Awoke to a sunrise, a mild day and a huge breakfast before heading off to Santa Apolina and market day. Fairly ordinary eclectic market day offerings but high up on a hill the setting and the cobbled climb were extraordinary. Much of our time was spent exploring behind hidden archways, watching buskers and admiring non touristy side walk two table cafes (breakfast was too big to further imbibe). Our main goal was a local painting but none were on offer so we came back only with pictures of another kind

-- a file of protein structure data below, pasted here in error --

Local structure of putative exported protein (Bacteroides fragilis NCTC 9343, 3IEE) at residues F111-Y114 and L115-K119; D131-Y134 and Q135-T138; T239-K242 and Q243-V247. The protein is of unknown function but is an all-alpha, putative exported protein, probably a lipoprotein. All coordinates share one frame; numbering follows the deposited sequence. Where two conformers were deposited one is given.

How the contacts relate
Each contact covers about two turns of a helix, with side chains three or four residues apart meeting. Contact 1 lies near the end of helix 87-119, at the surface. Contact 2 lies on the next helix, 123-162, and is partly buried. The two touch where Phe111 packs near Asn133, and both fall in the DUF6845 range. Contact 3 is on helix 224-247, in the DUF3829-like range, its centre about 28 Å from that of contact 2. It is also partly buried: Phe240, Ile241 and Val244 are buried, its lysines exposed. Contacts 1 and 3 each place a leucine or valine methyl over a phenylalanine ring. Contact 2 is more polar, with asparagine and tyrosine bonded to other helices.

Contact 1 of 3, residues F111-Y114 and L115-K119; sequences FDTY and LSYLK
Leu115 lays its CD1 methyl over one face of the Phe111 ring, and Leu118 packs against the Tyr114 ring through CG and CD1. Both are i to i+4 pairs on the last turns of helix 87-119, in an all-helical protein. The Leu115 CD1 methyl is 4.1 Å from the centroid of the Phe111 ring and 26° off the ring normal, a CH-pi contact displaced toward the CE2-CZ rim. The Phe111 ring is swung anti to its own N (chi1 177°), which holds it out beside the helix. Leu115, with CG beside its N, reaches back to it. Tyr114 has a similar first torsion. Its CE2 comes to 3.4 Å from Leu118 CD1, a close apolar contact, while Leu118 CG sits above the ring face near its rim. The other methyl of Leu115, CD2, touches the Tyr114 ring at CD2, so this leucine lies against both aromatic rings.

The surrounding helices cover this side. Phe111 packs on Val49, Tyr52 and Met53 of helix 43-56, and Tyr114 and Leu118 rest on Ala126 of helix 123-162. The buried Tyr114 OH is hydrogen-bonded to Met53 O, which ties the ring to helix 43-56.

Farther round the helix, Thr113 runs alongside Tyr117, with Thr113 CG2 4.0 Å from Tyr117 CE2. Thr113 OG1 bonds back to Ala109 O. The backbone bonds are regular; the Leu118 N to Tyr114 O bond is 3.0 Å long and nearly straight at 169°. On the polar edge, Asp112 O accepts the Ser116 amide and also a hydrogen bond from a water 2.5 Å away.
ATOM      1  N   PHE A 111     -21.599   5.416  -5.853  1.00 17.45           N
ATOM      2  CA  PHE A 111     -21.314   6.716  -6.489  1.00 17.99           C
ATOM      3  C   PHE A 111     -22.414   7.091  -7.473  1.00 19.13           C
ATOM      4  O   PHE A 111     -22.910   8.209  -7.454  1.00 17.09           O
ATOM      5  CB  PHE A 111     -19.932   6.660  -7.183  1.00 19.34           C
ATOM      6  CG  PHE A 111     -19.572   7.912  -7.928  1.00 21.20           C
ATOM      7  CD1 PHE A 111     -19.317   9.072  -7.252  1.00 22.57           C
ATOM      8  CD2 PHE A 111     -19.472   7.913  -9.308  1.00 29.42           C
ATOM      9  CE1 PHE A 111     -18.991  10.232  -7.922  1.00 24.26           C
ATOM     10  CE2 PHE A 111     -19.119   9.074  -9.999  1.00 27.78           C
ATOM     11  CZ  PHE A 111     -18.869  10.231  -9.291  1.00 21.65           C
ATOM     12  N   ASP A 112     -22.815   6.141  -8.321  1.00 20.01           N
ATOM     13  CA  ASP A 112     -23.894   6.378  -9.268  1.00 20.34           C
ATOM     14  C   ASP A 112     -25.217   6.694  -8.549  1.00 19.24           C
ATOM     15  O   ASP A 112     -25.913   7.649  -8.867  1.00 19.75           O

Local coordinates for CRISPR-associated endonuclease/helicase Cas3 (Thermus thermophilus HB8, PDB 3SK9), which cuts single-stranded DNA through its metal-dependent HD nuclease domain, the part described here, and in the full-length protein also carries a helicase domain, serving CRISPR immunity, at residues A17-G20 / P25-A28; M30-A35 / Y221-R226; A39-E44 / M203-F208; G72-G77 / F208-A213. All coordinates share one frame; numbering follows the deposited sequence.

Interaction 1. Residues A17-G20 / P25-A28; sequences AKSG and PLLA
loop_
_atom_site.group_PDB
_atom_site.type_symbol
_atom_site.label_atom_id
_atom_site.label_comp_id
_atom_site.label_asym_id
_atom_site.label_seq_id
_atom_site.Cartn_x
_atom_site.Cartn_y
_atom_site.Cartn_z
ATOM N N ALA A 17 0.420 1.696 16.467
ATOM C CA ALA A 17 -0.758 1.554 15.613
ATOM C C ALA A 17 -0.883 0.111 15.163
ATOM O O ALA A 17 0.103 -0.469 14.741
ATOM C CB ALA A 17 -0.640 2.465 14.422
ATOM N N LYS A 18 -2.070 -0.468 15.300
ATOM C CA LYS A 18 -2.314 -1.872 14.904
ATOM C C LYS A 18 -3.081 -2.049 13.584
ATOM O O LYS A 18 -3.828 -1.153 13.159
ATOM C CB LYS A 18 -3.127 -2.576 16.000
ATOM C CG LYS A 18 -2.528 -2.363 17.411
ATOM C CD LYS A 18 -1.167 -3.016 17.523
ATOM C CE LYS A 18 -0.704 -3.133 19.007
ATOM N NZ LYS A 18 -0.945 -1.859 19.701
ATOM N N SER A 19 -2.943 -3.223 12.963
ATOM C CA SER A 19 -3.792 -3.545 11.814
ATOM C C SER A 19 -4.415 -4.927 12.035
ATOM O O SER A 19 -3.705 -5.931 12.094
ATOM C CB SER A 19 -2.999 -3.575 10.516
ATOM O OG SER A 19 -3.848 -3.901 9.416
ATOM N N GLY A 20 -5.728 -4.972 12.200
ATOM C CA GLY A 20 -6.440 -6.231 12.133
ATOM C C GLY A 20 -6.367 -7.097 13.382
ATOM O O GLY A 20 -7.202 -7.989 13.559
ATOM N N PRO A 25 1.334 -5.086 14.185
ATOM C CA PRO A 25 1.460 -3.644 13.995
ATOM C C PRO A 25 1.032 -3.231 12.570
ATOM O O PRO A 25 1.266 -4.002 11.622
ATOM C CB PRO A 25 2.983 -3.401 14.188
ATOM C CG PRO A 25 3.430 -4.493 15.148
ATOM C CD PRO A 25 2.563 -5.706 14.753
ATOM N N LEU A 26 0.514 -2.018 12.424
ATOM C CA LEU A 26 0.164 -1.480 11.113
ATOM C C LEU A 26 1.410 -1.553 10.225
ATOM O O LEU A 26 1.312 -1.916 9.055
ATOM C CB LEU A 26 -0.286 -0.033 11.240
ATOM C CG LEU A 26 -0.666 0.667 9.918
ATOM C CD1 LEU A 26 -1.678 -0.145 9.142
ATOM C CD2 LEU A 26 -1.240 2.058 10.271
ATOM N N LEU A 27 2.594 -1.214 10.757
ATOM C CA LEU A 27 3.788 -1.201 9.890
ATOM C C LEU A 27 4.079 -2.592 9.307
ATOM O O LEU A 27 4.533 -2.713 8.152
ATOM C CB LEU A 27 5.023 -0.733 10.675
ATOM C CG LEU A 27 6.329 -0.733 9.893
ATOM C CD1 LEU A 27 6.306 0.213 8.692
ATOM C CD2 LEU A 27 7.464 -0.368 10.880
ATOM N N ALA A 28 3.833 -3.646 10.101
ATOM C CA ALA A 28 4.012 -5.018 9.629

Some of these pictures in a former monastery showed those exquisite stone colours from yesterday along with gorgeous designs and streets that still show marked differences, the steepness being their main trademark. After the Camino, strangely we now enjoy climbing, maybe because of the relative small length measured in hundreds of metres, not kilometres, and also shows our lack of dependency on poles (this might be of special interest to those with Parkinsons)

“Lisboa is a hilly city that makes most peoples’ thighs sting” says Michael Hatton and there are many more than seven hills. That it had only seven was a myth created by a seventeenth century monk who wanted to make a parallel with Rome

A walk down to the mighty Tagus ended our outside day